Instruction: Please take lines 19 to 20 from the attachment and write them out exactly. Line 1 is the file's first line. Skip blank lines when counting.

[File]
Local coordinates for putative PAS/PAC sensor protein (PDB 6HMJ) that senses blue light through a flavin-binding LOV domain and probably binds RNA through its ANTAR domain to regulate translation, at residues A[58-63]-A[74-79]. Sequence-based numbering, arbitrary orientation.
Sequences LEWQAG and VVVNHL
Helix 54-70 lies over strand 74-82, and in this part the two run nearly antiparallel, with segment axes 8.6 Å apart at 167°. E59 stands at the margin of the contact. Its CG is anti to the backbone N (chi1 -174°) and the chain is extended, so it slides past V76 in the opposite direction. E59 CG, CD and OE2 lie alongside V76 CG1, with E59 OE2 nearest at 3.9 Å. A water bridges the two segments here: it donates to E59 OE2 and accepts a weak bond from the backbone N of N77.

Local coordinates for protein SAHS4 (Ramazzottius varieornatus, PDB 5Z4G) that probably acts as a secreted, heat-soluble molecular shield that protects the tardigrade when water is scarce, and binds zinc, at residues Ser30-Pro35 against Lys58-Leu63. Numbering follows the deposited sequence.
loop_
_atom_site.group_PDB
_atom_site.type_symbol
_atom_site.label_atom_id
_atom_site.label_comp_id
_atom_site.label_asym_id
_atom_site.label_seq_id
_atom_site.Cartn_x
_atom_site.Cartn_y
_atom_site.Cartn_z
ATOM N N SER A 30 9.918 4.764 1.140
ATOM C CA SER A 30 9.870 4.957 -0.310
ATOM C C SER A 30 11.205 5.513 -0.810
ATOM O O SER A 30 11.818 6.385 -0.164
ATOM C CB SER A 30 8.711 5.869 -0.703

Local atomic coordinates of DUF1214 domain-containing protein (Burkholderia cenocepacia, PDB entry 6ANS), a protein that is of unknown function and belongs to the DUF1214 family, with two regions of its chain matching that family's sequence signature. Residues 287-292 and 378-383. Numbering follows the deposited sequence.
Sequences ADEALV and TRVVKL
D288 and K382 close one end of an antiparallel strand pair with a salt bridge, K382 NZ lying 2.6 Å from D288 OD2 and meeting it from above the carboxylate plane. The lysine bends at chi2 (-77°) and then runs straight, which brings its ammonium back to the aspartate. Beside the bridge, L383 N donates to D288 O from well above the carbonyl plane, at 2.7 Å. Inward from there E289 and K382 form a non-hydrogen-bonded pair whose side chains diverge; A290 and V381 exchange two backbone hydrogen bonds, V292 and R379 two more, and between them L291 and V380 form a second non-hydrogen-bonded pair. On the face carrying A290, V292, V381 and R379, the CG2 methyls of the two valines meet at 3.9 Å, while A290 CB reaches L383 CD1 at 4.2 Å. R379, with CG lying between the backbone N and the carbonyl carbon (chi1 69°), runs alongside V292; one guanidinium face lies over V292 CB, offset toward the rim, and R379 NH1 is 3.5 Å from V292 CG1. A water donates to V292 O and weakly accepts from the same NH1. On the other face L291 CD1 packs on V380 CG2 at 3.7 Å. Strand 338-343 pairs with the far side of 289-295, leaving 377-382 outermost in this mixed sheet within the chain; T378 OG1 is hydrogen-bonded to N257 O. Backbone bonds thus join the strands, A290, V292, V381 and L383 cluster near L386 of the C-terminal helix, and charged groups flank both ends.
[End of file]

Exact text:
ATOM C CB SER A 30 8.711 5.869 -0.703

Local atomic coordinates of DUF1214 domain-containing protein (Burkholderia cenocepacia, PDB entry 6ANS), a protein that is of unknown function and belongs to the DUF1214 family, with two regions of its chain matching that family's sequence signature. Residues 287-292 and 378-383. Numbering follows the deposited sequence.